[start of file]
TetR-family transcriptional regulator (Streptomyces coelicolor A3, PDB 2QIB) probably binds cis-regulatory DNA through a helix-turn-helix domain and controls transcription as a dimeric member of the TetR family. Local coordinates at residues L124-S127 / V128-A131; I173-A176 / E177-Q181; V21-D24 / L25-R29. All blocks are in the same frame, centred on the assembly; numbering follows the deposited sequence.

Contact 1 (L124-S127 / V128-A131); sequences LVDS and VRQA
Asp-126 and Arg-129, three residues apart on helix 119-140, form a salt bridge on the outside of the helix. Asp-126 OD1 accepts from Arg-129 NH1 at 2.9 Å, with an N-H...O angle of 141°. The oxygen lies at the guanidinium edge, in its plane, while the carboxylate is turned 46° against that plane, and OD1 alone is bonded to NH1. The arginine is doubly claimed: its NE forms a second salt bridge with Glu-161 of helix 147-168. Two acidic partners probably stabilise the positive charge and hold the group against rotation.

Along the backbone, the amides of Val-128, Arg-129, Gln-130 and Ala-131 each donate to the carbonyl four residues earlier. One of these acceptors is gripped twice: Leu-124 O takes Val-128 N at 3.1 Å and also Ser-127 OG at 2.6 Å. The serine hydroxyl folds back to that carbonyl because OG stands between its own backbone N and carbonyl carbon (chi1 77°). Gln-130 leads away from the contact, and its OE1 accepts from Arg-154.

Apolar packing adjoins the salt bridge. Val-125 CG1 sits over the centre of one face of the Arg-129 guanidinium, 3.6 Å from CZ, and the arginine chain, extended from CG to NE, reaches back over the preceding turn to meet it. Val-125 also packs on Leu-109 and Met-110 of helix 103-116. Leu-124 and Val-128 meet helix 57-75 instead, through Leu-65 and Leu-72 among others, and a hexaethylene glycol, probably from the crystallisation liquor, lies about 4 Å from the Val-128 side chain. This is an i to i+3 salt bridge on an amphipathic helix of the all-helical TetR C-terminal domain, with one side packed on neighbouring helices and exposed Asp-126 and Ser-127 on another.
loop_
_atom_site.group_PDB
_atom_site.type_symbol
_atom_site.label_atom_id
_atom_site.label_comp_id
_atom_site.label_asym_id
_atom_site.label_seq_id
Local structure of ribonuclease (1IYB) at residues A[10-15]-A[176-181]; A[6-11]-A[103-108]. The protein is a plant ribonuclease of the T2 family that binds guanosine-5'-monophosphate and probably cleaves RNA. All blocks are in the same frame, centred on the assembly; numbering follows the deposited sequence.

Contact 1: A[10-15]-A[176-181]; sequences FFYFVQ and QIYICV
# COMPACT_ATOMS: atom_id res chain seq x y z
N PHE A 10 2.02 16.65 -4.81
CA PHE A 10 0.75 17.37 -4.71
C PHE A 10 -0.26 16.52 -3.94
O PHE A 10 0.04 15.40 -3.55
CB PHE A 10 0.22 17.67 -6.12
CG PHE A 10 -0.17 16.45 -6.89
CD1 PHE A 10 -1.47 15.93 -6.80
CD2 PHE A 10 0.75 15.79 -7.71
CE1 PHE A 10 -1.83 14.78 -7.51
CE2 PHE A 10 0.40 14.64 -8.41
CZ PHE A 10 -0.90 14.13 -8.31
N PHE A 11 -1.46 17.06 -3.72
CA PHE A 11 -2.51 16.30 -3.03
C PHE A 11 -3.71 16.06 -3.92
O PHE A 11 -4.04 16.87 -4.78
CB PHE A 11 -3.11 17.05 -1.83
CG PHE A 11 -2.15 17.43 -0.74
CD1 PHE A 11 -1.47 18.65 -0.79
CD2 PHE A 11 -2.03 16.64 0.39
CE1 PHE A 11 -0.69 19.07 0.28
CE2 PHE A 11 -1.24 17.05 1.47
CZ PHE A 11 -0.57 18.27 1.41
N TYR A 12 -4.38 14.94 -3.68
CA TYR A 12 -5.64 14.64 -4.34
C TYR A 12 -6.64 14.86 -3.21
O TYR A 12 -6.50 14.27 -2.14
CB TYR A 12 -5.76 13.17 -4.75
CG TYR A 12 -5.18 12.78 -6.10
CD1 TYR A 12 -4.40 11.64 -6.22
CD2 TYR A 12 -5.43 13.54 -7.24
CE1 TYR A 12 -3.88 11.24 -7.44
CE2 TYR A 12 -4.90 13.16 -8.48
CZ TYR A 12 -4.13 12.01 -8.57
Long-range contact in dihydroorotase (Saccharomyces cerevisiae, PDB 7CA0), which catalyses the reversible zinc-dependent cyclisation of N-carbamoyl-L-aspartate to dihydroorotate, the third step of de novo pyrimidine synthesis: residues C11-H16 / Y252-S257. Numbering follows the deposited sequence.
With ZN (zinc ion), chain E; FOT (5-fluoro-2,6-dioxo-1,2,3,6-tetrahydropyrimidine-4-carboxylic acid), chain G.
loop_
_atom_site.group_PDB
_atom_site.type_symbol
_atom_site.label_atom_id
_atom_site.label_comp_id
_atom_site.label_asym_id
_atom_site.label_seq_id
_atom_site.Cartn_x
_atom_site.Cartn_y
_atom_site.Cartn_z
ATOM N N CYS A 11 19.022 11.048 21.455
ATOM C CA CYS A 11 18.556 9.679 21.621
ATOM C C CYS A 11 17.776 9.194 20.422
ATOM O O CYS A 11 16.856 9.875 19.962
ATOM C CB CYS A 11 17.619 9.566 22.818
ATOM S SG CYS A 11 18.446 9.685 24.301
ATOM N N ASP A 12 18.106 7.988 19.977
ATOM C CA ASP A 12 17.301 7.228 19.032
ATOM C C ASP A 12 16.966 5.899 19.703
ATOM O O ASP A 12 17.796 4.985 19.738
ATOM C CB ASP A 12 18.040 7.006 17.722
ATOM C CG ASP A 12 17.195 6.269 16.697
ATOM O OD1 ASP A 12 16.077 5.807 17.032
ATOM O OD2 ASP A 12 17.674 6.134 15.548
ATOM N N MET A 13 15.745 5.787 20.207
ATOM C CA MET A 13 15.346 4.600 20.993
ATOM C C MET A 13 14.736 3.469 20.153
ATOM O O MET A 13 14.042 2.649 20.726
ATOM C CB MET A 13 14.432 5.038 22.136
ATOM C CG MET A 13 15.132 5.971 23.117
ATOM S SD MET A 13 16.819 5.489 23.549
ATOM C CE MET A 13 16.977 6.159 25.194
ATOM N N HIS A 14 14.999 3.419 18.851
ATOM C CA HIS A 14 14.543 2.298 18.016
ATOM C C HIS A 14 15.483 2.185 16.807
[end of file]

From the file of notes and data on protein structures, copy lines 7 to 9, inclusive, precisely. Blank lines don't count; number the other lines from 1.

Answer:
_atom_site.group_PDB
_atom_site.type_symbol
_atom_site.label_atom_id